Writer, Thinker, Dreamer-in-Residence

dreamer pic

Source: Google Images/dribbble.com/Rebecca Williams

Dreamer-in-Residence

I’m in one of those reflective moods (again). Every now and then, the modern world gets to me (read: incessant noise) and I must remove myself from the droning, deafening sounds of our modern, so-called civilized society. I crave quietude and solitude so I can hear myself think. And see the stars in the night sky – I found Polaris tonight, twinkling a dull blue in a misty indigo sky.

In these reflective moments, as I meandered the “mean streets” of Midtown Sacramento (and quieter as I strolled in a direction opposite the interstate that cuts it in half), words visited then filled out my thoughts, such as: what are words but one’s daydreams put on paper?

As fellow writers, surely you can identify.

Thinker

I once again find myself craving something different, to move (read: run screaming) away from the status quo (who decided this was so great to begin with?) to find my place, my unique place, in this writing/creative world, a place which belongs only to me (and I to it). It’s a desire to grab that brass ring, the one that’s been just beyond my reach for as long as I can remember. It’s a signal to me that my life is out of balance and I’m still working on how to put it right. Writing helps.

Does this make sense to you? I ask you, how can I/we freely write/create when held in place by burdensome responsibilities so much of the time? Held by the chokehold of corporate America – the dangling of the corporate carrot (climbing the “ladder of success” only to find out someone’s removed the top rungs), learning how to lie with a smile on your face, learning that people are expendable, replaceable (so much for being unique and valued) … the corporate mantras memorized, recited, regurgitated … leading to feeling institutionalized.

How do I/we break free?

My guess is, to write, as a writer must.

Writer

How many of you dream of the freedom that comes with being a writer/thinker/dreamer-in-residence? I’ve had to redefine the word freedom multiple times, as it can have different meanings in different stages of one’s life. That stream of thought brought me to this:

IF

If we dream, we must write.

If we write, we must imagine.

If we imagine, we must create.

If we create, we must give a bit

of the best of ourselves to the world.

Dream. Write. Imagine.

Create.

We must not forget; it’s who we are, not just what we do. We can’t deny it, avoid it, or squirrel it away for a rainy day. We must go out there, into the world, with pen (or computer) in hand and blaze our own trails.

Institutions be damned.

Walter Mitty and Me

It’s Memorial Weekend and am actually off today…so a bit of relaxing and writing is in order. I watched a movie while eating lunch, instead of sitting in my kitchen staring out the window. I watched the remake of “The Secret Life of Walter Mitty” with Ben Stiller. Cute movie. And a reminder of something I’ve written about before – a life on the road – or at least some adventures peppered with some bad decisions.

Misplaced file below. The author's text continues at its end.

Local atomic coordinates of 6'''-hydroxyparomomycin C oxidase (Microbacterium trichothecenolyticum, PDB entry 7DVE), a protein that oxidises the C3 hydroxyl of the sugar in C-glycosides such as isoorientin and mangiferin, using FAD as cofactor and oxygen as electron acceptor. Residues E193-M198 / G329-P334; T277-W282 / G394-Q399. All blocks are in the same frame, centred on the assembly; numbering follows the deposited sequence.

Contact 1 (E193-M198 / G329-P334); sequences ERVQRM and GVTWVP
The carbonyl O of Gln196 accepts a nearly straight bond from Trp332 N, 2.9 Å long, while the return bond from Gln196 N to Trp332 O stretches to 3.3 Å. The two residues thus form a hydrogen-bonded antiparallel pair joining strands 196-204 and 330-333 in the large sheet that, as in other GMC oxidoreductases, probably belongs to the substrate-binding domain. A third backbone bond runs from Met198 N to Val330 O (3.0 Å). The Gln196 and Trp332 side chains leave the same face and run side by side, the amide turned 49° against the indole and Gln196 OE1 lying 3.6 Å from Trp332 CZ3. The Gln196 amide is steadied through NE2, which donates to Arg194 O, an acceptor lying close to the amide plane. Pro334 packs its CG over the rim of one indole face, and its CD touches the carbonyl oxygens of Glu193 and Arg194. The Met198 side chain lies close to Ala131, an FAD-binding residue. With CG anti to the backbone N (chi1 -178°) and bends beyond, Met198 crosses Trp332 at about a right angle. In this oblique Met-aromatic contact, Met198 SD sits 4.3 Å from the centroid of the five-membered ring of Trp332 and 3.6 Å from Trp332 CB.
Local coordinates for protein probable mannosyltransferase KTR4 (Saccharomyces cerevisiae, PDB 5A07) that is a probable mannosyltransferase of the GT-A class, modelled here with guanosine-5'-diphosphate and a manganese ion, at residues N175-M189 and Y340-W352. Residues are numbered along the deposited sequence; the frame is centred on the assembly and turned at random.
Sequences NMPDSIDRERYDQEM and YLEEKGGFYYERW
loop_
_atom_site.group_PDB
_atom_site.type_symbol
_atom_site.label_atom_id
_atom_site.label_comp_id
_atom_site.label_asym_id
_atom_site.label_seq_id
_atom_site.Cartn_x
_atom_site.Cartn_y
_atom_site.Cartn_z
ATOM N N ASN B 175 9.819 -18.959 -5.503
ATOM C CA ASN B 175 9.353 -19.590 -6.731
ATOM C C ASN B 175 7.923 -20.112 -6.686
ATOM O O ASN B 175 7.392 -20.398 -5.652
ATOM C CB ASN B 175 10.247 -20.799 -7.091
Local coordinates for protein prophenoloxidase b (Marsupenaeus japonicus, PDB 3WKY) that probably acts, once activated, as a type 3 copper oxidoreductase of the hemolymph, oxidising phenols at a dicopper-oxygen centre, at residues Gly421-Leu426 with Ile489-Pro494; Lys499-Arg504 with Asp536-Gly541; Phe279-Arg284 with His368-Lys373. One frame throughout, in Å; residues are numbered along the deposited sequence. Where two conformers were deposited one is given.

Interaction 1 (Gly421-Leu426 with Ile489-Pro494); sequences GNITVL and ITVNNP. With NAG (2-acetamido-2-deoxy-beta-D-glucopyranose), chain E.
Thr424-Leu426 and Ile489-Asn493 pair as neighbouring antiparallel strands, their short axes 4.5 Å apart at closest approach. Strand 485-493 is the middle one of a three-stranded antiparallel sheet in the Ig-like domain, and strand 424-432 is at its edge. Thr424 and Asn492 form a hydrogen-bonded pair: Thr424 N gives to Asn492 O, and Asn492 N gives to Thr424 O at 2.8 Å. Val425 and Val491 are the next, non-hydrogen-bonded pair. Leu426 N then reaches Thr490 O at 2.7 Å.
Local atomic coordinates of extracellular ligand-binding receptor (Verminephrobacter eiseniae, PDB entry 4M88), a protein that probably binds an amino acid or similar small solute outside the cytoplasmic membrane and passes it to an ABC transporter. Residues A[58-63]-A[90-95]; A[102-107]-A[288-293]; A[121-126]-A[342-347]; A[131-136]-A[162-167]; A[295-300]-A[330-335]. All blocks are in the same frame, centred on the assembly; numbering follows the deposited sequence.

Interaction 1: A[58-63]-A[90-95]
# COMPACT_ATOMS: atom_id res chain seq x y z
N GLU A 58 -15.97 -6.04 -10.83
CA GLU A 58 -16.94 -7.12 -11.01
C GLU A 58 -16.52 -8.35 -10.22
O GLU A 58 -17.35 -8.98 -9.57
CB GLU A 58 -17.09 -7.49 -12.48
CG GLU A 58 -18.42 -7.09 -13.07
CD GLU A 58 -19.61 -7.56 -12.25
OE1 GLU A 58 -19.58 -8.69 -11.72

What caught my eye was at the end of the movie where Walter is re-writing his resume, since he’s lost his job at LIFE magazine. Instead of the usual humdrum skills checklist and god-awful BORING summary (Professional with a strong work ethic and multiple years of interaction with people in various work settings…yes, this is mine…), he listed his adventures (jet boarding down some road in Iceland, jumped from helicopter into the sea, etc.). It got me to thinking..if we are to get out of that conformist corporate box of a day-to-day J-O-B and move into our lives, how would a resume like that go over? 

As a writer, I often dream (like Walter Mitty) of writing and traveling and earning enough to live on. Competition is stiff in most fields these days, so thinking out-of-the-box is essential to succeed, especially as a writer. I’ve got that looping tape in my head of my mother telling me to “just get a job.” It’s been there for over forty years and I’ve yet to figure out how to erase it. The movie reminded me that when we’re busy living our lives we don’t have time for daydreaming, because we’re actually living our dreams. So I’m going to re-think how I present myself to the world, because I have had some great adventures (including some based on bad decisions) and I need to give myself more credit for them.

As a writer, I know I’ll never be a New York Times bestselling novelist. I’m okay with knowing that I’m a mediocre writer – what’s so wrong with average anyway? I may have a smaller audience but they’re an audience nonetheless. The fact that there are folks (like you) out there, listening and hopefully gleaning something from my work, is what’s important to me now. I no longer strive to reach or grab the brass ring. I have dreamed for years of becoming a writer, only to finally admit that I AM a writer – with or without the audience or brass ring.

Lesson: Dream your dreams. Take a chance every now and then to live one out, just to see where it takes you. Then you can write all about it.